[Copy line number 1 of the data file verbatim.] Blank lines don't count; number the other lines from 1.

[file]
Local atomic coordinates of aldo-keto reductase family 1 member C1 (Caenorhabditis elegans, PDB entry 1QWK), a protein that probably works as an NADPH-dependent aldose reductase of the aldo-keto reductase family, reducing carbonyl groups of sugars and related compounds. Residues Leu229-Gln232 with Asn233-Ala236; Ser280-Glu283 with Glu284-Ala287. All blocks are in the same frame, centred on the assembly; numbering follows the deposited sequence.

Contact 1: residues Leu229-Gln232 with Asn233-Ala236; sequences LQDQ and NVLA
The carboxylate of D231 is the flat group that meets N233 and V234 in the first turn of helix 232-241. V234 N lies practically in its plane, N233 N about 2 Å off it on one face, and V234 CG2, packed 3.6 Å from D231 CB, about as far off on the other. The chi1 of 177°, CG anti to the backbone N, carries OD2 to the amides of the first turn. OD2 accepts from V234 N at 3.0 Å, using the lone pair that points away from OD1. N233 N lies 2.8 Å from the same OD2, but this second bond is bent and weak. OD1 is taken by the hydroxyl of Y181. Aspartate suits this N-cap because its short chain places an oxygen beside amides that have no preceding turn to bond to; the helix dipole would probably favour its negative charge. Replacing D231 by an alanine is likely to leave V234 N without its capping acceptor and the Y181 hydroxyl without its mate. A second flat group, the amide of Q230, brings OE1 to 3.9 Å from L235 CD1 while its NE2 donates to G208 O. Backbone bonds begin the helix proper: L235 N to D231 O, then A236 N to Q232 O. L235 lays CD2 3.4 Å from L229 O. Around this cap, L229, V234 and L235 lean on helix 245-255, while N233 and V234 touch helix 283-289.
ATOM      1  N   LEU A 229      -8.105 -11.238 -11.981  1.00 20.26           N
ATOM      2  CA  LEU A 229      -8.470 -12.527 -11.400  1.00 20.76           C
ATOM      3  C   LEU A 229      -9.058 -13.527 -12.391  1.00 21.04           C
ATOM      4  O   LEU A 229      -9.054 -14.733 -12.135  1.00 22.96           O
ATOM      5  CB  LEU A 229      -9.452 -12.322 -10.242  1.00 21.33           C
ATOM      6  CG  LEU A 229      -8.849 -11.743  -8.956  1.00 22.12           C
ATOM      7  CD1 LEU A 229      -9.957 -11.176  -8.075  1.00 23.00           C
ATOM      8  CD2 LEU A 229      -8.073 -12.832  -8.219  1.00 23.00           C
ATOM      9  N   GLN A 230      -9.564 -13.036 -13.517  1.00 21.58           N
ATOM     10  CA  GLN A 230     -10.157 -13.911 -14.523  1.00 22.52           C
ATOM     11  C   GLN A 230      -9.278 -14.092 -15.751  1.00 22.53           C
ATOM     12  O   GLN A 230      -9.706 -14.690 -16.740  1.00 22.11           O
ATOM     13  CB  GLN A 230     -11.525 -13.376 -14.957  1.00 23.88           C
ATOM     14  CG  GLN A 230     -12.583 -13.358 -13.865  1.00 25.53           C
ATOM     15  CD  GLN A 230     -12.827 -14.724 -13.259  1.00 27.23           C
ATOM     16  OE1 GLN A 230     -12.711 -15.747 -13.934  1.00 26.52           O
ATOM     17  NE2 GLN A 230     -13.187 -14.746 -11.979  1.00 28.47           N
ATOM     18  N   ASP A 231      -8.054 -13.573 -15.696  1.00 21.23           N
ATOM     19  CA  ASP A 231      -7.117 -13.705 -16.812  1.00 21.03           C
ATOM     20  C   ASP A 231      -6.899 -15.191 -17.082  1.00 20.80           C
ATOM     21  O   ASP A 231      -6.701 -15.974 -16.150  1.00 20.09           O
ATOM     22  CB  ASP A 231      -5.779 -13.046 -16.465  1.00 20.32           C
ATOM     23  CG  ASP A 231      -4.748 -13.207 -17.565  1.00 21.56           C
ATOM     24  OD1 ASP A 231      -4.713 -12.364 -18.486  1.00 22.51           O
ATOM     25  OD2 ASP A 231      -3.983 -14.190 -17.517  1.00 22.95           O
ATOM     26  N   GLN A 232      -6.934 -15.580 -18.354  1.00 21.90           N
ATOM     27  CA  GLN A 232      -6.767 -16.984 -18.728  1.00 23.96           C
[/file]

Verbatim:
Local atomic coordinates of aldo-keto reductase family 1 member C1 (Caenorhabditis elegans, PDB entry 1QWK), a protein that probably works as an NADPH-dependent aldose reductase of the aldo-keto reductase family, reducing carbonyl groups of sugars and related compounds. Residues Leu229-Gln232 with Asn233-Ala236; Ser280-Glu283 with Glu284-Ala287. All blocks are in the same frame, centred on the assembly; numbering follows the deposited sequence.